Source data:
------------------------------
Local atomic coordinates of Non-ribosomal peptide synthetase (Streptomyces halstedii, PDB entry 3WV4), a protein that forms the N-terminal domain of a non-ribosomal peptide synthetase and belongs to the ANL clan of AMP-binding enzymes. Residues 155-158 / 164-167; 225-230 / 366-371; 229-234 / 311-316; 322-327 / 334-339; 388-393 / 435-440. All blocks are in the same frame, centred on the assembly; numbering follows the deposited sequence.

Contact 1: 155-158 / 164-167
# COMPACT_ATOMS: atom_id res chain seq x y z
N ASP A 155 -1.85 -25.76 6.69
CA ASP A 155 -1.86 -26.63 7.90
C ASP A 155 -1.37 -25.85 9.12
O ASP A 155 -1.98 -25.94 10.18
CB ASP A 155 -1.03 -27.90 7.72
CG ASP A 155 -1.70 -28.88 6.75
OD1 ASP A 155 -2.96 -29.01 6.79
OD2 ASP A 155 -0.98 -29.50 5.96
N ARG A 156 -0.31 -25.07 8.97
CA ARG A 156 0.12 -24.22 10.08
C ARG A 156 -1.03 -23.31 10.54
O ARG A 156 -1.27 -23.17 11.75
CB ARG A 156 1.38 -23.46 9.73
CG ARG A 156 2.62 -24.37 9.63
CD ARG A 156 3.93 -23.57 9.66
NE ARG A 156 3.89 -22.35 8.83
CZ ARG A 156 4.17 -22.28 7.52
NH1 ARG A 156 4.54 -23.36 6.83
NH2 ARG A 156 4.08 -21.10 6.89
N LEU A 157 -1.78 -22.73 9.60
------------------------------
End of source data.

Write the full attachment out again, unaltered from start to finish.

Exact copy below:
Local atomic coordinates of Non-ribosomal peptide synthetase (Streptomyces halstedii, PDB entry 3WV4), a protein that forms the N-terminal domain of a non-ribosomal peptide synthetase and belongs to the ANL clan of AMP-binding enzymes. Residues 155-158 / 164-167; 225-230 / 366-371; 229-234 / 311-316; 322-327 / 334-339; 388-393 / 435-440. All blocks are in the same frame, centred on the assembly; numbering follows the deposited sequence.

Contact 1: 155-158 / 164-167
# COMPACT_ATOMS: atom_id res chain seq x y z
N ASP A 155 -1.85 -25.76 6.69
CA ASP A 155 -1.86 -26.63 7.90
C ASP A 155 -1.37 -25.85 9.12
O ASP A 155 -1.98 -25.94 10.18
CB ASP A 155 -1.03 -27.90 7.72
CG ASP A 155 -1.70 -28.88 6.75
OD1 ASP A 155 -2.96 -29.01 6.79
OD2 ASP A 155 -0.98 -29.50 5.96
N ARG A 156 -0.31 -25.07 8.97
CA ARG A 156 0.12 -24.22 10.08
C ARG A 156 -1.03 -23.31 10.54
O ARG A 156 -1.27 -23.17 11.75
CB ARG A 156 1.38 -23.46 9.73
CG ARG A 156 2.62 -24.37 9.63
CD ARG A 156 3.93 -23.57 9.66
NE ARG A 156 3.89 -22.35 8.83
CZ ARG A 156 4.17 -22.28 7.52
NH1 ARG A 156 4.54 -23.36 6.83
NH2 ARG A 156 4.08 -21.10 6.89
N LEU A 157 -1.78 -22.73 9.60